‘Geofence’ warrants throw out dragnets that ensnare the innocent
A Gainesville, Florida, man got a surprising email from Google in January. The company wanted him to know that local police were seeking information about his Google account and that they would release that information to the police unless the man went to court and blocked the request within seven days.
It turns out that the police were investigating a burglary. In an effort to find suspects, they had done what is called a “geofence” warrant — one where they were seeking the identities of everyone who had been in the area at the time of the burglary. As the Gainesville man had been riding his bike in the area with his location services turned on. He was now the lead suspect in a burglary he had nothing to do with.
What are geofence warrants?
Geofence warrants have become increasingly common over the past couple of years and are used by local, state and federal law enforcement. Since a geofence warrant is essentially a dragnet, however, it tends to drag in a lot of innocent people. Even Google describes this as “a significant incursion on privacy.”
Critics of geofence warrants argue that they stand the usual constitutional principles on their heads. Instead of doing police work to identify a small number of suspects and getting a search warrant based on individualized suspicion, the police simply pull the location data for anyone who was in the area, innocent or guilty.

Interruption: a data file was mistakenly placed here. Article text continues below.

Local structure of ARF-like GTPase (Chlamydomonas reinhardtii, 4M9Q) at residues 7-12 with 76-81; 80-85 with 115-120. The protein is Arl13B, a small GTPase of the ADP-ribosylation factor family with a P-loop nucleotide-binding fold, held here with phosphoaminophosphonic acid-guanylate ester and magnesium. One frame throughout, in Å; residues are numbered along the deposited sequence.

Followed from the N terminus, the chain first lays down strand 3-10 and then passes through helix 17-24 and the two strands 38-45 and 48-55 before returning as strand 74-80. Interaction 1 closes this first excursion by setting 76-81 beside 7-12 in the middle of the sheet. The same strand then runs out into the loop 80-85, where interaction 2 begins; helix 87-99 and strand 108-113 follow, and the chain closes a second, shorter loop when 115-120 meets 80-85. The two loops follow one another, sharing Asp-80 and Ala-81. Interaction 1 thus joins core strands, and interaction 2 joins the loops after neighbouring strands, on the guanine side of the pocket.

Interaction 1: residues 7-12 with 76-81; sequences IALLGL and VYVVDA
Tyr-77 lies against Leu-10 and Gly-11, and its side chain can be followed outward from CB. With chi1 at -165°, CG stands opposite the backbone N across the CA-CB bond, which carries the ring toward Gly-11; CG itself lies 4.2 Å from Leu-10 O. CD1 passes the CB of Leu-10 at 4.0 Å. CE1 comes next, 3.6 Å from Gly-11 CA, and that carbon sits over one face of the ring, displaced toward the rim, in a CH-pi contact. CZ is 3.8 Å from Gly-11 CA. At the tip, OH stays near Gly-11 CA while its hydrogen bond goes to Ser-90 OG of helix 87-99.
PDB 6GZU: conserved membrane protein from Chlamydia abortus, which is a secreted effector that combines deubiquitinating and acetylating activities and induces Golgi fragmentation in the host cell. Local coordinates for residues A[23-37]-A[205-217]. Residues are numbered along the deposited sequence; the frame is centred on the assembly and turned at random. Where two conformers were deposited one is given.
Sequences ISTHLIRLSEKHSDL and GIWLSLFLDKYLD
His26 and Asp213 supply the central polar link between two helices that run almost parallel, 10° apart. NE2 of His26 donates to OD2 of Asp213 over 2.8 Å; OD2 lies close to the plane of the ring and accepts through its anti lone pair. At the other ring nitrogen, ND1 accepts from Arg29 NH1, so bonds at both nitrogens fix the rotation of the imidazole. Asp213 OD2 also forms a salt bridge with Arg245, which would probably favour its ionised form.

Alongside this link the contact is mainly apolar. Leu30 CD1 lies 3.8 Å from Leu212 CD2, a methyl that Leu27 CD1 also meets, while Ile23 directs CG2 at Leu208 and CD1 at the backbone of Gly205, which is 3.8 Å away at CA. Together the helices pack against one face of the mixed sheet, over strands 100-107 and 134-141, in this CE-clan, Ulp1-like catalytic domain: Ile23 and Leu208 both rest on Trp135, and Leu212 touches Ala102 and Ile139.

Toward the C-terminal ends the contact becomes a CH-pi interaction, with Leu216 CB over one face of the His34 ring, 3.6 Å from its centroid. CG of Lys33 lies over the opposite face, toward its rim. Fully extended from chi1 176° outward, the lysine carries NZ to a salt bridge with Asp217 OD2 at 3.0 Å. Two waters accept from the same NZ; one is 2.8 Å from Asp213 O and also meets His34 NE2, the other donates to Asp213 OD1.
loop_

In defense of the warrants, police point out that the initial data they receive is completely anonymous. It only shows the devices in the area and their activity. Only if a device seems suspicious do the police ask Google to identify the users of the devices. Furthermore, the information from a geofence warrant alone is not sufficient for a criminal charge.
What does this mean for Colorado criminal court
As of this writing, there have been no public reports of police utilizing this “dragnet” policy in Colorado for crimes. However, the technology is at use in Denver to control where e-scooters may or may not go. It may only be a matter of time before police begin using them in investigations.
Many believe that we have nothing to fear from police dragnets unless we’ve committed a crime. As the Gainesville man learned, however, being at the wrong place at the wrong time can make you a suspect. In a case like this, you want your legal team to be innovative and skilled in combating new policing technology.